What do you focus on most in a day? How do you keep that focus being home most of the time?

Right now, I’m focused on my social media presence and planning new events. I have been busy educating myself, learning and improving. When you are constantly working it’s hard to take time to educate yourself. I am focusing on taking time to incorporate the many online offerings to keep myself updated with certifications, health and security protocols, new trends, and just event business education in general. 

My previously scheduled events are not happening anymore, but there is a lot to plan for next year! The country has been thinking positively and it helps me know things will get better. We keep planning, securing new vendors, signing contracts, designing beautiful events and destination experiences for our clients.

Do you see any new COVID-19 protocols becoming standard practices in your future live events?

This is a great question. Event companies have been talking about new standards and practices to add to their regime, and I find it very interesting that many of them are practices we are already doing in Costa Rica. Having smaller events, for example, is being touted as a safer way to function, and a typical destination wedding or event in Costa Rica is already considered a micro-function of about 30 guests, rarely going above 50 people.

The ICT [Costa Rican tourism board] has been very active educating planners through webinars and online certifications on protocols for tourism and events. The application of all these protocols are mandatory right now, given that tourism in Costa Rica is open for a few countries. At this time, events of up to thirty people are allowed. The safety protocols include mandatory masks inside, social-distanced receptions—no more than five people per table—and, of course, the use of hand sanitizers at all times.

I had a hard time posting or knowing what to post [on social media] because I did not want to be insensitive. I also didn’t want to be forgotten as a business.

Everyone in the meetings and events industry is encouraging outdoor events, and this is how we typically manage. When a group comes all the way to Costa Rica, they want as much outdoor activity as possible. Often on the beach, or in the garden, or even the rainforest. In my mind, due to this alone, there has never been a better time to hold an event in Costa Rica.

I will be incorporating new standards like offering hand sanitizers at the entrance of an event and in the bathroom areas. Having my vendors, suppliers and my team wear face shields or masks will be imperative. Thankfully, the event guests will all have been cleared of COVID upon entering the country* and spending time with each other regularly, so they won’t need to wear any face coverings. This is especially important for any photos being taken.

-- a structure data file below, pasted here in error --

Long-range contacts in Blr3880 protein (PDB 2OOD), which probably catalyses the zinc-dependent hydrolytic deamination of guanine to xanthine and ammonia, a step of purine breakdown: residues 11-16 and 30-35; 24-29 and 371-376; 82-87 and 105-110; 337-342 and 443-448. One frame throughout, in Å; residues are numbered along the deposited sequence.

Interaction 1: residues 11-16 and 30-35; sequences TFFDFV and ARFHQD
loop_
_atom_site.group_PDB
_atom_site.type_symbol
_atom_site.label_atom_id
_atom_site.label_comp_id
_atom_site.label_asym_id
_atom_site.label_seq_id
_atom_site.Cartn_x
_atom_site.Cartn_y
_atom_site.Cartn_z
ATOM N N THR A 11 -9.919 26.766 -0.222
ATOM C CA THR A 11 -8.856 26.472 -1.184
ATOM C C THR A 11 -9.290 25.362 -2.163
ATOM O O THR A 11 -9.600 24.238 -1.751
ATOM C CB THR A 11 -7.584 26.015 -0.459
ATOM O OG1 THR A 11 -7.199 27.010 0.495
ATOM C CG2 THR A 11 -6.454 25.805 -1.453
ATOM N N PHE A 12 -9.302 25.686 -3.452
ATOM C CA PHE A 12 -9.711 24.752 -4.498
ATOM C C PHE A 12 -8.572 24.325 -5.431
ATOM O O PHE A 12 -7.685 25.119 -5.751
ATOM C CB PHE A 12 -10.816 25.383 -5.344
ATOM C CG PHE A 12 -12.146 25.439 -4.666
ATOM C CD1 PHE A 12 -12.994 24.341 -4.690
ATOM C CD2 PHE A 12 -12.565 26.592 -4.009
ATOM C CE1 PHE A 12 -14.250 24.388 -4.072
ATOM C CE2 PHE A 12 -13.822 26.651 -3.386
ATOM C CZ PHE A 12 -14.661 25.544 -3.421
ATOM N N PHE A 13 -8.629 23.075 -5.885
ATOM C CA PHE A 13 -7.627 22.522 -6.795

In the future, my company will also be using the protocols and guidelines from The Centers for Disease Control and Prevention. Countries allowed to visit to date include Canada, Australia, Germany, Austria, Belgium, Denmark, Slovakia, Slovenia, Spain, Estonia, Finland, France, Greece, Hungary, Iceland, Italy, Ireland and Latvia. As well, they have recently opened up to certain U.S. states.

How do you see the future of your business over the next year?

I feel very positive. Borders in Costa Rica have opened for Canada, parts of Europe and the United Kingdom. I know tourism will not improve immediately, but it is a step in the right direction. Hopefully, these first tourists will lead us to improve protocols, to understand what systems work and which don’t. When 2021 rolls around both the country and my business will be prepared. 

My hope is that everything will start looking better by February 2021 and if everything goes well, it will be a great business year. Some of the events from 2020 and those we already had planned for 2021 will make it a busy, exciting and fun comeback!

*Requirements to enter Costa Rica

Stephanie HiltzStephanie Hiltz is a meeting and event planner with more than 15 years of experience. She currently lives in Costa Rica with her husband Jonathan and two children Violet and Clark. She specializes in the production of trade shows and conferences, event marketing and operations. A past member of the MPI Toronto Chapter, Stephanie won the New Member of the Year award in 2013 and was a finalist for Planner of the Year in 2014. Event planning is one of her greatest passions along with travel, experiencing adventure and trying new foods. She can be contacted at